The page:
You probably think you have Louis van Gaal figured out by now, right? You’ve read the articles, you’ve heard the crazy stories about him dropping his pants and showing his balls at Bayern Munich (no, really) you’ve heard the astoundingly egotistical press-conferences, the short temper, the league titles, the falling out at nearly every place he’s worked and the trophy count and constant winning that he’s used as a middle finger to everyone that has doubted him over the past two decades.
Oh yes, you’ve heard all this and more. So you’re probably feeling a little disappointed right now, aren’t you?
Maybe disappointed is the wrong word. After all, everyone who isn’t a Manchester United fan is probably finding their lackluster (to put it kindly) start to the season as the best entertainment on television at the moment. So no, you’re probably not disappointed in United’s start to the season, but you’re probably feeling a little underwhelmed that the Louis van Gaal crazy train of megalomania, ruthless winning and tactical revolution hasn’t quite left the station.
This shouldn’t come as a surprise.
In fact, it would have been more surprising if Van Gaal had started off the season setting the Premier League on fire. Fast starts just aren’t a characteristic of his tenures. While other managers come in and give a “new manager boost” to the team that can see them start fast and then fizz out, Van Gaal works just the opposite. His philosophy is a slow burn, it takes time for the players to fully comprehend what he is asking of them and even longer for them to fulfill it but when they do, watch out. When he started his tenure at Bayern Munich, they won only five out of his first 13 matches and were seventh in the table at the end of November. They then went on to win the league and reach the Champions League final. You can laugh and poke fun at Van Gaal and his eccentricities all you want, but be prepared to be humbled when everything is said and done, which will likely come after he’s alienated almost everyone he’s worked with at United and leaves in a cloud of egoisms, trophies and mutual loathing, much like he has done before.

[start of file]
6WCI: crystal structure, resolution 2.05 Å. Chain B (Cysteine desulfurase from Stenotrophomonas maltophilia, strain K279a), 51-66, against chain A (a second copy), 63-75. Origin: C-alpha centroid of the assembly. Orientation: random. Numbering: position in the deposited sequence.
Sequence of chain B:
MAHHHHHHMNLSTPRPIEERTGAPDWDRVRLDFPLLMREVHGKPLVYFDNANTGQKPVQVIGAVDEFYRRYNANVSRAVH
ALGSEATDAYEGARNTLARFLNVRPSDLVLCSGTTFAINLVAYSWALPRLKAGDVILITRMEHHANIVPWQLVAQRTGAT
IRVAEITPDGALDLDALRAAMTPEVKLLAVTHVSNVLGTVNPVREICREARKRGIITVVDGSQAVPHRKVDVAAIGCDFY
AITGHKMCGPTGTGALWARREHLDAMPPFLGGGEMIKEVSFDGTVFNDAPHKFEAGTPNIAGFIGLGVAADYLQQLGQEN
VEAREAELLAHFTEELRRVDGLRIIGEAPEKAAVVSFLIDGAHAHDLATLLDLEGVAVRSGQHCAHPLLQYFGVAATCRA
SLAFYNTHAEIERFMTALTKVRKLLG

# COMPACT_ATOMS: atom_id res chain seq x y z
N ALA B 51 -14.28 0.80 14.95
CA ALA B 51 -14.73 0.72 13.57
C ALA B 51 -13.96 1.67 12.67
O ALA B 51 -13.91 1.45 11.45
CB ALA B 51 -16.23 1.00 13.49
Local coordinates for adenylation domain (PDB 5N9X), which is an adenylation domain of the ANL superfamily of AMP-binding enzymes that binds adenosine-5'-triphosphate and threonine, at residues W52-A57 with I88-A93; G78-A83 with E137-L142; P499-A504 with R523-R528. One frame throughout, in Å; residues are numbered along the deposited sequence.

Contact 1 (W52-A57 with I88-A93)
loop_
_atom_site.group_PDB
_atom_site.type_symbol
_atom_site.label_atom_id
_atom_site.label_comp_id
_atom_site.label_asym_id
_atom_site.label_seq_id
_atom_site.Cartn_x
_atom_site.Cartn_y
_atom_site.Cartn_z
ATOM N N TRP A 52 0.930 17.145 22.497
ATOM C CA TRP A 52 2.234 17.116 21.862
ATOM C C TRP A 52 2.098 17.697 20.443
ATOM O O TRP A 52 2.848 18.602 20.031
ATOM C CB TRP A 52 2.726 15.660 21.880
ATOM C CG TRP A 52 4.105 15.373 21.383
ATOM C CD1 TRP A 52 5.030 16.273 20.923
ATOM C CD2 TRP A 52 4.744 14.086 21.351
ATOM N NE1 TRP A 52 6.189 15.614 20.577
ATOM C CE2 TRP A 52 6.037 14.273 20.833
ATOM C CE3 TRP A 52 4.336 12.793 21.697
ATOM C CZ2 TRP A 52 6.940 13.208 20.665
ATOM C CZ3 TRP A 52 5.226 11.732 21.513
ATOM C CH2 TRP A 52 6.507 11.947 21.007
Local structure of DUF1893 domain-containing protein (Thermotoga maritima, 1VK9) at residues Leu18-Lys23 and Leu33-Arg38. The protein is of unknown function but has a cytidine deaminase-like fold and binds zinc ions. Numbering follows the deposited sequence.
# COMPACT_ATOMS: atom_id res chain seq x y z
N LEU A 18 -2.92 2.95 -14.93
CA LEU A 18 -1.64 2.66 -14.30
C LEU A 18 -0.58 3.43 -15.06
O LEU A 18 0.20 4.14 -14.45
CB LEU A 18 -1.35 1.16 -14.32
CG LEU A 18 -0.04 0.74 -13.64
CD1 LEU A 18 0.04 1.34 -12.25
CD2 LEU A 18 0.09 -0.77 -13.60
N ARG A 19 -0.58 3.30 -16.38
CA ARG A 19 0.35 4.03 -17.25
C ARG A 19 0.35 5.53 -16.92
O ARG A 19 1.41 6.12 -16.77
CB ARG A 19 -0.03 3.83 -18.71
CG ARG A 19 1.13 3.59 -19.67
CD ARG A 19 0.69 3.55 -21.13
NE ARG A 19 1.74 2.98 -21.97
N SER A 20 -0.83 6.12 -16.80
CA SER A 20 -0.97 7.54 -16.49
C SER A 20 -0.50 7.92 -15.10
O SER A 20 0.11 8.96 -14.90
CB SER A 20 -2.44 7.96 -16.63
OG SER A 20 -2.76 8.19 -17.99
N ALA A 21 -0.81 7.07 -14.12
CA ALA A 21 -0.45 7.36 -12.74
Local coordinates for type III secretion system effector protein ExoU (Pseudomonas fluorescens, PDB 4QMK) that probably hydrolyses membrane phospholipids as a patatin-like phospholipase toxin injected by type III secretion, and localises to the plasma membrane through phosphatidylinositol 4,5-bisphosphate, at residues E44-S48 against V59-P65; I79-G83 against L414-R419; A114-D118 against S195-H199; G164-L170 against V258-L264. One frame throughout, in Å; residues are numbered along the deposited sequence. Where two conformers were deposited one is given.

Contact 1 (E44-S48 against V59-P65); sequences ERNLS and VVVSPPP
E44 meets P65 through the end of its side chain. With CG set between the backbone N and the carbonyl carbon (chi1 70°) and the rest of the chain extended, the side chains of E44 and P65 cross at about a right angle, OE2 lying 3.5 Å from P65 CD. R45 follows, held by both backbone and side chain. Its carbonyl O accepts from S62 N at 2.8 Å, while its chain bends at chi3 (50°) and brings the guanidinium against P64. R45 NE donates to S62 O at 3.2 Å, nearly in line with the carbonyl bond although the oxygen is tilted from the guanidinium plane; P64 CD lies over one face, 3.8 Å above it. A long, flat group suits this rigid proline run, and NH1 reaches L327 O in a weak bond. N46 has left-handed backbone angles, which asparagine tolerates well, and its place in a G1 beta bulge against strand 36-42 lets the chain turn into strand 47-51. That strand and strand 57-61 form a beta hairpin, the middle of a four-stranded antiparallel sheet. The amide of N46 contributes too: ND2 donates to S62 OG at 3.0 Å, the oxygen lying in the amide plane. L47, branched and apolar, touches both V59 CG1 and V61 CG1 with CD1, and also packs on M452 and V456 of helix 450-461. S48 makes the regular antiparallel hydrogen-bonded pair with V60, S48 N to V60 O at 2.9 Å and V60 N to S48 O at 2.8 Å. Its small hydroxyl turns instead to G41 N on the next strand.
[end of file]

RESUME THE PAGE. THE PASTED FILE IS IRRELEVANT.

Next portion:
There was a joke about Van Gaal in Germany during his time at Bayern that went like this: “What is the difference between Van Gaal and God?…God knows he is not Van Gaal.”
It would be easy to laugh off Van Gaal’s behavior as the ramblings and actions of an egotistical mad man, if he wasn’t so damn good at what he does.
Before Bayern Munich, he was coaching Dutch-side AZ Alkmaar, a club that hadn’t won a league title since 1981. He took over in 2005, and they finished second. The next year, they finished third, and in his third year they finished…11th. He wasn’t going to come back for a fourth year. His plan was to resign due to disappointing results, but the board and the players said they wanted him to stay, and so he did.
The next season, AZ won the Dutch title. There is no time in his illustrious career that better shows Van Gaal’s coaching ability than his time at AZ. They lacked funds, players, prestige, and just about everything you think you would need to win a league title. It didn’t matter. His possession and press philosophy wasn’t getting results, so he turned them into a deadly counter-attacking team that went on a 28 match unbeaten streak. Van Gaal may like pretty football, but he is about winning first. Period. Van Gaal not winning is like Arsenal not having some sort of defensive depth crisis every season. It’s just not natural.